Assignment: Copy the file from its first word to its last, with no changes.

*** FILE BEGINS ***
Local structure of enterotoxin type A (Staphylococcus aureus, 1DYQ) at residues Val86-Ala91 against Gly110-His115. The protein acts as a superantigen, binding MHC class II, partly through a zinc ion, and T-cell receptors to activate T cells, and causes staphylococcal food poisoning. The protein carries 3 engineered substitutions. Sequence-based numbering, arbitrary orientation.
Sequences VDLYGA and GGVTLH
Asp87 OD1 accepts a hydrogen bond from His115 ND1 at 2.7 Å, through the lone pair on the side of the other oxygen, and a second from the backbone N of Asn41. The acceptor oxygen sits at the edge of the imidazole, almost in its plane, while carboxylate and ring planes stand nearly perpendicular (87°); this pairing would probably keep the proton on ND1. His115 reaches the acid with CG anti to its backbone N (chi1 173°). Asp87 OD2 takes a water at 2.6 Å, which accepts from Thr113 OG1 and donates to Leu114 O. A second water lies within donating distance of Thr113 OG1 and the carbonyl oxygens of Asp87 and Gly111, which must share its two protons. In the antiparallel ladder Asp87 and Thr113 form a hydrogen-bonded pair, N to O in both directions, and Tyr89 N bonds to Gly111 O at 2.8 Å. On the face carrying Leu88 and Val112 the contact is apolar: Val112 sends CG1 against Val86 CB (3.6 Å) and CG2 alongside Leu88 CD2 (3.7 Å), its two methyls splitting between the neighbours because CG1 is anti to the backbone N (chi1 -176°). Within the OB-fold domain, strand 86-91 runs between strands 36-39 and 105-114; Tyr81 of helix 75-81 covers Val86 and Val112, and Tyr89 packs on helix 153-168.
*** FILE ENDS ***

Local structure of enterotoxin type A (Staphylococcus aureus, 1DYQ) at residues Val86-Ala91 against Gly110-His115. The protein acts as a superantigen, binding MHC class II, partly through a zinc ion, and T-cell receptors to activate T cells, and causes staphylococcal food poisoning. The protein carries 3 engineered substitutions. Sequence-based numbering, arbitrary orientation.
Sequences VDLYGA and GGVTLH
Asp87 OD1 accepts a hydrogen bond from His115 ND1 at 2.7 Å, through the lone pair on the side of the other oxygen, and a second from the backbone N of Asn41. The acceptor oxygen sits at the edge of the imidazole, almost in its plane, while carboxylate and ring planes stand nearly perpendicular (87°); this pairing would probably keep the proton on ND1. His115 reaches the acid with CG anti to its backbone N (chi1 173°). Asp87 OD2 takes a water at 2.6 Å, which accepts from Thr113 OG1 and donates to Leu114 O. A second water lies within donating distance of Thr113 OG1 and the carbonyl oxygens of Asp87 and Gly111, which must share its two protons. In the antiparallel ladder Asp87 and Thr113 form a hydrogen-bonded pair, N to O in both directions, and Tyr89 N bonds to Gly111 O at 2.8 Å. On the face carrying Leu88 and Val112 the contact is apolar: Val112 sends CG1 against Val86 CB (3.6 Å) and CG2 alongside Leu88 CD2 (3.7 Å), its two methyls splitting between the neighbours because CG1 is anti to the backbone N (chi1 -176°). Within the OB-fold domain, strand 86-91 runs between strands 36-39 and 105-114; Tyr81 of helix 75-81 covers Val86 and Val112, and Tyr89 packs on helix 153-168.